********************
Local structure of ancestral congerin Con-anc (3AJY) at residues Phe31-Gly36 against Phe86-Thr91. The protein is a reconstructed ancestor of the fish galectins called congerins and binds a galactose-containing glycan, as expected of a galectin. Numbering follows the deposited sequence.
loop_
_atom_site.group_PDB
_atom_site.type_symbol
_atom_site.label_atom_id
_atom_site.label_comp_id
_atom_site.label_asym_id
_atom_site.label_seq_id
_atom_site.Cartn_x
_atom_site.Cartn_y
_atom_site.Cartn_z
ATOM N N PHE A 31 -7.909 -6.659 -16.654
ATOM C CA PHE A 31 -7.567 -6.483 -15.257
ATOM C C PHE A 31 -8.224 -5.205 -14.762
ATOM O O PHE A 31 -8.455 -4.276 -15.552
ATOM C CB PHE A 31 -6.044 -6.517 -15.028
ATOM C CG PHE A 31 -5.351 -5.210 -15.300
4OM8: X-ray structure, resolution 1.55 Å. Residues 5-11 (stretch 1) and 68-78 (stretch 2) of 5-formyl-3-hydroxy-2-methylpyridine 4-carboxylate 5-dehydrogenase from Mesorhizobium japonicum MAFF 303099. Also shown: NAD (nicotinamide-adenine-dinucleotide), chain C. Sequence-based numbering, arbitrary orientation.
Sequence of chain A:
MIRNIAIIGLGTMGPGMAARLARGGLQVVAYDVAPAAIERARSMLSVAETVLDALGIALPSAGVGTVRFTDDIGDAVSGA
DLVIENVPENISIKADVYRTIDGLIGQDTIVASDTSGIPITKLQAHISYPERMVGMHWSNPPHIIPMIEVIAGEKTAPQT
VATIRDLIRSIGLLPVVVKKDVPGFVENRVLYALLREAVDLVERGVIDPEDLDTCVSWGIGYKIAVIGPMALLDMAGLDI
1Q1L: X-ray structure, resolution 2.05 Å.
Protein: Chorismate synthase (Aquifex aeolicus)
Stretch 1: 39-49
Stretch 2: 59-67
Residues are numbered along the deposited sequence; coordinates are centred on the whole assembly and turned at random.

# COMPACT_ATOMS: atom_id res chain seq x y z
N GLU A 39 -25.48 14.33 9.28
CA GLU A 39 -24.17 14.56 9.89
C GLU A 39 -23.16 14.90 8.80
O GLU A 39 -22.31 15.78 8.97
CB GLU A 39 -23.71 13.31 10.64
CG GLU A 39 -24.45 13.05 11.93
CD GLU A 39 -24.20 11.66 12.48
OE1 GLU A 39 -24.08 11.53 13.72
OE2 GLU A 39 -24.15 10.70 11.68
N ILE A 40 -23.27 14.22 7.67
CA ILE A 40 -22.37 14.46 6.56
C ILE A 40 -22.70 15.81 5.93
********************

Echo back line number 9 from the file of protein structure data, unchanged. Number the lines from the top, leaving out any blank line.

_atom_site.Cartn_x